NSA Leaks Cause Waves Across the Atlantic

The EU and the U.S. must work together on cyber-issues.

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Among the most provocative aspects of the recent revelations by National Security Agency whistleblower Edward Snowden is the toll that they have taken on America's transatlantic partnerships.

Germany provides a case in point. Cooperation on intelligence and surveillance issues between Berlin and Washington has been broad and robust. A brand new $124 million U.S. Army base with bug-proof offices and a high-tech control center is currently being built in Wiesenbaden, Germany to jointly house elements from the NSA and Germany's Federal Intelligence Service, the BND.

German authorities have also budgeted an additional $130 million over the next five years to beef up their own surveillance effortsas part of an effort called the Technikaufwuchsprogramm ("Technological Coming-of-Age Program"). So it was not particularly revelatory when Snowden disclosed that the U.S. is "in bed together with the Germans" on intelligence matters.

These leaks, however, have brought critical attention to a process that had gone on constructively behind the scenes for quite some time. Worse still, they have made intelligence cooperation with America a distinct campaign issue in Germany's forthcoming national elections, slated to take place on September 22nd.

[See a collection of editorial cartoons on the NSA.]

As a result, a new debate is now casting a shadow over Germany's political process: What did Chancellor Angela Merkel know about the NSA's Prism program? And, if she was in fact unaware of it, does that not indicate that she is incompetent? To the latter point, Merkel was recently lampooned for a comment she made during a joint press conference in which she called the Internet "Neuland," or "uncharted territory." Her comments became an instant Internet meme. Merkel continues to leave important questions unanswered, and German citizens remain skeptical. As a result, September is shaping up to be a referendum of sorts regarding Germany's intelligence cooperation with the U.S.

The problem is broader still. In order to achieve any kind of global multilateral agreement on governance in cyberspace, America will need to engage and harness already-existing international efforts. These include the International Telecommunication Union, a specialized agency of the United Nations, and the Freedom Online Coalition, whose membership spans Europe, North and South America as well as Asia.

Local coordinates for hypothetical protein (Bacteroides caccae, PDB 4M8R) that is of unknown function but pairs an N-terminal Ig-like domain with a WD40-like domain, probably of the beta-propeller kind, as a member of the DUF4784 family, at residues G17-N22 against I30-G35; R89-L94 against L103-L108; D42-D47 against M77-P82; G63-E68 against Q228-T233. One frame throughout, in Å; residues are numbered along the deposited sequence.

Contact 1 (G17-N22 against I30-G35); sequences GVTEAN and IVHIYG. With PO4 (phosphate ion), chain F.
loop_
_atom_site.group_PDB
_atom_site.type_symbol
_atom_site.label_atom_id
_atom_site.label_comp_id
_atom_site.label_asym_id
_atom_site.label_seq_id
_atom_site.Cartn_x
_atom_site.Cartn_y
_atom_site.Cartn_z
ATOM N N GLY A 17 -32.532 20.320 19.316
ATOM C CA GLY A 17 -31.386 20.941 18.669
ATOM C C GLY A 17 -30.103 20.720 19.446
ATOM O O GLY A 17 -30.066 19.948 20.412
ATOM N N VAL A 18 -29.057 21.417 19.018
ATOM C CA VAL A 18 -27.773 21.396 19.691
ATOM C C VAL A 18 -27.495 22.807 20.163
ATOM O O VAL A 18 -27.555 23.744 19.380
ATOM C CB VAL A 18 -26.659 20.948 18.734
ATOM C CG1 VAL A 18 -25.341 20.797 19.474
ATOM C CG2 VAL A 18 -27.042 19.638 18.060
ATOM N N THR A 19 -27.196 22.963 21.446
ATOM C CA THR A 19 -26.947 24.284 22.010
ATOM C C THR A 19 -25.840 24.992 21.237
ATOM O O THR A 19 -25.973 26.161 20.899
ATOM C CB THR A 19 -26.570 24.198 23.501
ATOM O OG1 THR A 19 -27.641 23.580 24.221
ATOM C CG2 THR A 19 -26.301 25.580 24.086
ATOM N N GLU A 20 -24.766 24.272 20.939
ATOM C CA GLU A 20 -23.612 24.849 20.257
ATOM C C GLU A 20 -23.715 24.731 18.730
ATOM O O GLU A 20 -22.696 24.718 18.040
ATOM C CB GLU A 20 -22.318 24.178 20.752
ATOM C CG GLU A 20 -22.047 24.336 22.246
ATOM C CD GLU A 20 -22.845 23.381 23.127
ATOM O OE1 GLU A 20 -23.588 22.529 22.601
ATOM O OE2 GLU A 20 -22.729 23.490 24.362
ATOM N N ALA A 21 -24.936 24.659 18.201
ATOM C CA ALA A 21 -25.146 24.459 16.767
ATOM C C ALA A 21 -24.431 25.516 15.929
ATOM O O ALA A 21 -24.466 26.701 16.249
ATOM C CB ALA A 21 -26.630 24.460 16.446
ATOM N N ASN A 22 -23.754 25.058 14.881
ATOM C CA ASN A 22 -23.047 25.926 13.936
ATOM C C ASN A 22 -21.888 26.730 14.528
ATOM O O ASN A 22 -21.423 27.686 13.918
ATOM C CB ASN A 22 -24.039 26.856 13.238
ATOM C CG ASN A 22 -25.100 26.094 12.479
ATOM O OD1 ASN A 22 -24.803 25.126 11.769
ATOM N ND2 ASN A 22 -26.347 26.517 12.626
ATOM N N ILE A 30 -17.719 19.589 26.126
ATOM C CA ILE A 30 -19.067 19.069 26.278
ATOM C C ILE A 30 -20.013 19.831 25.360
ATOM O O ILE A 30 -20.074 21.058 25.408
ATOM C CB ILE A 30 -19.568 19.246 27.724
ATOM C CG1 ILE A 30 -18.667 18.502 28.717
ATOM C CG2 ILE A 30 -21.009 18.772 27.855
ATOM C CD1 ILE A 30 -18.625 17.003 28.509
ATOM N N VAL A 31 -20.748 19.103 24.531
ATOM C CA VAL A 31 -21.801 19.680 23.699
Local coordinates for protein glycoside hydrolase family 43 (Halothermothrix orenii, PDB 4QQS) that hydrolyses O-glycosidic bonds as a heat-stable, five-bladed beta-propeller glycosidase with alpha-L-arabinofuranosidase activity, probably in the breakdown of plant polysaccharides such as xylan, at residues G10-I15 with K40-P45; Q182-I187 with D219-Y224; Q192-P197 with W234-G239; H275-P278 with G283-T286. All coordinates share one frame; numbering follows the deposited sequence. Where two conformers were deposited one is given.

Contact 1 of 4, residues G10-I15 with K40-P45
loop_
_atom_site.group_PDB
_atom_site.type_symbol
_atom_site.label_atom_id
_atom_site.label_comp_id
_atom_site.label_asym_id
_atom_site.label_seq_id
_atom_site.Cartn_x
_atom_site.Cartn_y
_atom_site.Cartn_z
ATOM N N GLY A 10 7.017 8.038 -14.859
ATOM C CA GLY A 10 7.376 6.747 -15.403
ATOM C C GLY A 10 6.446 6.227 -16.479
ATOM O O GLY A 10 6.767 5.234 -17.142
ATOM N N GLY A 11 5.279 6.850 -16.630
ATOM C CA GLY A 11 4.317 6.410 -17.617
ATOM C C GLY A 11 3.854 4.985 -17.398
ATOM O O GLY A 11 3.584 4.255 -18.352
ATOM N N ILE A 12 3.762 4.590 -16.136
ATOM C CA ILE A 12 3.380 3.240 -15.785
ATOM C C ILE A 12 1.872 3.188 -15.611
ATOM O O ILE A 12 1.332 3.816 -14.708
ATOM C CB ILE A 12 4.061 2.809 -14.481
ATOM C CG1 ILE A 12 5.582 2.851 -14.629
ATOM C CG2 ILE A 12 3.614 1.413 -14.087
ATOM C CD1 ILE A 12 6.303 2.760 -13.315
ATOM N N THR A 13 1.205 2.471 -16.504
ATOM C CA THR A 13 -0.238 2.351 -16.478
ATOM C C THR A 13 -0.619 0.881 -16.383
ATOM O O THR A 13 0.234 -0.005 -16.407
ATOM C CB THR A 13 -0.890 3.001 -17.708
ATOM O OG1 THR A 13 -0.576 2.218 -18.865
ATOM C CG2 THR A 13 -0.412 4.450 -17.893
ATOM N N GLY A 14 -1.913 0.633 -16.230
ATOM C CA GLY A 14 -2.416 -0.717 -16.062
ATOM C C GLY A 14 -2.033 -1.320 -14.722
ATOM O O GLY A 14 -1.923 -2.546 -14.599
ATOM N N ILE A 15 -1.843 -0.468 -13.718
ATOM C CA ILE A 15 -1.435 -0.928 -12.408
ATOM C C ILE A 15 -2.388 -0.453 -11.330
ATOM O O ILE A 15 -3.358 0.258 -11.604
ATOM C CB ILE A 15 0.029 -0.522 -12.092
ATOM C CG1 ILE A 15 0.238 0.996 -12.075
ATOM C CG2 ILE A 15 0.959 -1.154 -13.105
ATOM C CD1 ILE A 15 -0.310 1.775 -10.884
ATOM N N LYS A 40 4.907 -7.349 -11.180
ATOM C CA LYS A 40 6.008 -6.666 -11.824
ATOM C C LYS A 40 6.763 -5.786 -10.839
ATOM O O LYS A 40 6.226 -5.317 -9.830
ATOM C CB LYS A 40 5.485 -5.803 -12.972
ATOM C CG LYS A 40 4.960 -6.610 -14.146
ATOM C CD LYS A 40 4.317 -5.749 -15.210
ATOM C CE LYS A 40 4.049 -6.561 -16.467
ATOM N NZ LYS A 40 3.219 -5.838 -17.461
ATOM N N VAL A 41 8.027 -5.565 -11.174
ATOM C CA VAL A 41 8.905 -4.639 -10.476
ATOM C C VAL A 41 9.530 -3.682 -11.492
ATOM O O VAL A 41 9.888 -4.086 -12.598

To do so, however, the U.S. needs Europe. Prior to the NSA Prism scandal, America's closest ally in cyber governance, despite some differences, was the European Union. The logic behind that cooperation still remains, but the recent revelations by Snowden have given EU members reason to pause. As Neelie Kroes of the Netherlands, who serves as a Vice-President of the EU and as the European Commissioner for Digital Agenda, recently put it, "if European... customers cannot trust the United States government or their assurances, then maybe they won't trust U.S... providers either. That is my guess, and if I am right then there are multi-billion euro consequences for American companies."

[See a collection of political cartoons on defense spending.]

Rebuilding that trust requires actively working with Brussels to create a transparent and accountable framework for intelligence cooperation and data sharing. A relationship in good standing is also integral for protecting U.S. economic interests in the EU.

Washington has done little on that score – at least so far. While every U.S. president since Lyndon Johnson has journeyed to Brussels, the headquarters of the E.U., to engage with the European Union as a body, President Obama – now in his fifth year in office – still has not done so. Yet rapprochement with the entire EU is key to creating a sustainable long-term structure for global cyber governance.

Fortunately, an opportunity to begin to do so is around the corner. The Freedom Online Coalition will convene at the United Nation's 8th Internet Governance Forum in Bali, Indonesia from October 22 to 25th. The world will be watching to see if the United States and the EU arrive as a consolidated alliance, or as estranged bedfellows.

Hadley Nagel is a researcher at the American Foreign Policy Council in Washington, DC. 

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